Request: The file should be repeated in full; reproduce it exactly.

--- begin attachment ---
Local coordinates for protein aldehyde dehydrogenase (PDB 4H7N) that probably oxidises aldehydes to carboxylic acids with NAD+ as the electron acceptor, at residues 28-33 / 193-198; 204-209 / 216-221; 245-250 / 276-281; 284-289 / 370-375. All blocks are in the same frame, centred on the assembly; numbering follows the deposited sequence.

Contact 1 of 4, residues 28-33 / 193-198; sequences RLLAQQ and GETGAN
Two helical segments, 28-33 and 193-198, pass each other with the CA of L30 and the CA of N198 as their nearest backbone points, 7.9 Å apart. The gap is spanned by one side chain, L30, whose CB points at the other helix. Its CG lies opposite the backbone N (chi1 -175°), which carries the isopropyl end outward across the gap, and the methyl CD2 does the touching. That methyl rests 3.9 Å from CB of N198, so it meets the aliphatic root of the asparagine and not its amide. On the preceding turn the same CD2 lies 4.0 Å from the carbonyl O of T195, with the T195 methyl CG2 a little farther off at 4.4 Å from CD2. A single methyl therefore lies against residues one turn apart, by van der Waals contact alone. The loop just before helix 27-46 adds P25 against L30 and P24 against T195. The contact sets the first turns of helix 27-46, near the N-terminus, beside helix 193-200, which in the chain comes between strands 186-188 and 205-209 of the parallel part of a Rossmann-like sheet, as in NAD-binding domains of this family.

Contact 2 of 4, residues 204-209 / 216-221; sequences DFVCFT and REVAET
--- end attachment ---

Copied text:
Local coordinates for protein aldehyde dehydrogenase (PDB 4H7N) that probably oxidises aldehydes to carboxylic acids with NAD+ as the electron acceptor, at residues 28-33 / 193-198; 204-209 / 216-221; 245-250 / 276-281; 284-289 / 370-375. All blocks are in the same frame, centred on the assembly; numbering follows the deposited sequence.

Contact 1 of 4, residues 28-33 / 193-198; sequences RLLAQQ and GETGAN
Two helical segments, 28-33 and 193-198, pass each other with the CA of L30 and the CA of N198 as their nearest backbone points, 7.9 Å apart. The gap is spanned by one side chain, L30, whose CB points at the other helix. Its CG lies opposite the backbone N (chi1 -175°), which carries the isopropyl end outward across the gap, and the methyl CD2 does the touching. That methyl rests 3.9 Å from CB of N198, so it meets the aliphatic root of the asparagine and not its amide. On the preceding turn the same CD2 lies 4.0 Å from the carbonyl O of T195, with the T195 methyl CG2 a little farther off at 4.4 Å from CD2. A single methyl therefore lies against residues one turn apart, by van der Waals contact alone. The loop just before helix 27-46 adds P25 against L30 and P24 against T195. The contact sets the first turns of helix 27-46, near the N-terminus, beside helix 193-200, which in the chain comes between strands 186-188 and 205-209 of the parallel part of a Rossmann-like sheet, as in NAD-binding domains of this family.

Contact 2 of 4, residues 204-209 / 216-221; sequences DFVCFT and REVAET